Assembly Member Melissa Melendez (R-Lake Elsinore) wants her colleagues to vote up or down, on the record, every bill that is heard in every committee. The current practice, routine in the Assembly and Senate Appropriations Committees and cropping up now and then elsewhere, is to simply hold without action any bill that the house leadership wants to protect its caucus from having to take a position on.
Melendez’s ACA 23 would allow voters at the next statewide election to amend the California Constitution to add the following provision:
A standing committee shall vote by roll call on each bill the committee hears to determine whether or not to recommend the bill to the house. A standing committee shall not hold a bill in committee in lieu of voting on whether or not to recommend the bill to the house. A chairperson whose committee violates this subdivision shall be removed from membership on the committee and shall not be reappointed to that committee for the remainder of the session.
Melendez’s staff offers several examples of recent bills held in committee despite marked bipartisan support, including her own Legislative Whistleblower Protection Act, which was held 4 times (AB 333 (2014), AB 289 (2015), AB 1788 (2016), and AB 403 (2017)). It was brought off the Senate Appropriations suspense file this year, apparently in response to the wave of sexual impropriety reports accumulating under the Capitol dome in recent years. “This bill received unanimous support throughout the legislative process, but was held in committee for years,“ notes her staff, and also:
“AB 67 (Rodriguez and Cervantes, 2017) would have made rape a violent felony and received only one Nay vote throughout the legislative process, but was held in the Assembly Appropriations Committee.”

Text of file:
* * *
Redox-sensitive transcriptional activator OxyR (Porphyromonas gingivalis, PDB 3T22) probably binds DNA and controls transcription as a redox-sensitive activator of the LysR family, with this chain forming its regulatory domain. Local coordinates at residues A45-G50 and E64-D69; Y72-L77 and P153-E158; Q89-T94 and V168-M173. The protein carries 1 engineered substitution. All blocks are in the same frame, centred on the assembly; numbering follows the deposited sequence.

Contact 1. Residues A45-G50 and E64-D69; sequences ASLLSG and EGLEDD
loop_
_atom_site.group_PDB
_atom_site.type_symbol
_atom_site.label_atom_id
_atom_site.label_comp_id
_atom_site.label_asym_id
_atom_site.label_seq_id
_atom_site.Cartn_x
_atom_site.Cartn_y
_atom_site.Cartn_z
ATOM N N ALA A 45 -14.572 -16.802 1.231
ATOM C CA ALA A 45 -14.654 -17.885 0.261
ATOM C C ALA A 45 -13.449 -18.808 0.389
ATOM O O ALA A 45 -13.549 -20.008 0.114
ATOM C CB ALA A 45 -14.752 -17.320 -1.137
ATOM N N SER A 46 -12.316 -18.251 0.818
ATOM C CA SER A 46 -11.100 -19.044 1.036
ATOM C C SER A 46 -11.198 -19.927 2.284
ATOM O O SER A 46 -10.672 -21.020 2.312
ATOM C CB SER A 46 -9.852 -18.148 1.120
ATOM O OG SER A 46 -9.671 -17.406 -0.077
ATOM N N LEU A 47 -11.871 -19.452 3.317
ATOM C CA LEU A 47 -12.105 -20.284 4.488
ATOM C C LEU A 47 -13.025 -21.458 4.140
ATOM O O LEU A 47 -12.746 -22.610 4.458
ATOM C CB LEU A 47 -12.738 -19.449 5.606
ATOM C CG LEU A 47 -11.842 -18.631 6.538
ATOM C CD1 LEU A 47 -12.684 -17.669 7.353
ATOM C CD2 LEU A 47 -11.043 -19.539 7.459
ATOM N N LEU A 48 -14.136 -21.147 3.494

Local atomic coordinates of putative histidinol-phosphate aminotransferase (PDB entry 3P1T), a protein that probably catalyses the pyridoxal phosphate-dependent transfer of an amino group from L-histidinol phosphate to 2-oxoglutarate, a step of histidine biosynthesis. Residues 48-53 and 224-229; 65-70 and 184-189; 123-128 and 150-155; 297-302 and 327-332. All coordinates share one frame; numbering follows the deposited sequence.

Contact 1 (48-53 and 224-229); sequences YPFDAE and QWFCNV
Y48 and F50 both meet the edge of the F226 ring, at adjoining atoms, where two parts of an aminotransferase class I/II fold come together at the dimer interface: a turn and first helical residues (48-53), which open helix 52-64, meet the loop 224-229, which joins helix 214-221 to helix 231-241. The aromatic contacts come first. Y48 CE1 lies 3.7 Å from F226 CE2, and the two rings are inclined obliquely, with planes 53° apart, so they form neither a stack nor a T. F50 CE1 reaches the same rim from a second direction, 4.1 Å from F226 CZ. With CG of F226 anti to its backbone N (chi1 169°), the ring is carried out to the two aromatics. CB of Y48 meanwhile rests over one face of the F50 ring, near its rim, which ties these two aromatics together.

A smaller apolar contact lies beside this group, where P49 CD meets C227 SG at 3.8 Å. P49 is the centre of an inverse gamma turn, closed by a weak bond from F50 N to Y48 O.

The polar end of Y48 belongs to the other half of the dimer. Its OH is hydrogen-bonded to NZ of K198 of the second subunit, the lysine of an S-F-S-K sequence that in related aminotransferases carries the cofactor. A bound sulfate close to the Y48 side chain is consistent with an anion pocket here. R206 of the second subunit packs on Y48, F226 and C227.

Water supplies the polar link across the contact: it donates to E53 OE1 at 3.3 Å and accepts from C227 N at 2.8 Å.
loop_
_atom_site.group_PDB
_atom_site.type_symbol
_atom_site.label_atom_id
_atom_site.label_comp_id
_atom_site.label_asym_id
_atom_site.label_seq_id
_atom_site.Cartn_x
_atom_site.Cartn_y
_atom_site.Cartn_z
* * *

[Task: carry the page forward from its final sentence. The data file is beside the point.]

“AB 270 (Gallagher, 2017), which would require a court to consider issuing a restraining order restraining a defendant who has been convicted of a crime of domestic violence from any contact with a minor who is a witness in the case, received unanimous support in the legislative process, but was held in the Senate Appropriations Committee.”
“AB 647 (Reyes, 2017), which would have provided a personal income tax credit for community college fees for students, received unanimous support in policy committee, but was held in Assembly Appropriations Committee.
“AB 2694 (Lackey, 2016) and AB 181 (Lackey, 2017), which would double the renter’s tax credit, received unanimous support in policy committees, but were both held in Assembly Appropriations Committee.
“AB 229 (Baker, 2017), which would have provided funding to better train district attorneys’ in prosecuting human trafficking cases, received unanimous support in policy committees but was held in Senate Appropriations Committee.
“AB 427 (Weber, 2015), which would have reduced the cost of daycare for military veterans, was held in Senate Appropriations Committee without an open rollcall vote.”
“AB 46 (Lackey, 2016), which would require a person who possesses date rape drugs to serve time in prison for up to three years, received unanimous support in policy committee but was held in Assembly Appropriations Committee.
“AB 75 (Steinorth), which would have allowed business owners to qualify for income tax credit, was held in Rev and Tax Committee without a public vote.”
“AB 1363 (Baker, 2017) and AB 351 (Melendez, 2017) which would have reallocated over one billion vehicle weight fee dollars towards new construction, highway operations, and local streets, was held in Assembly Transportation Committee with no vote recorded.”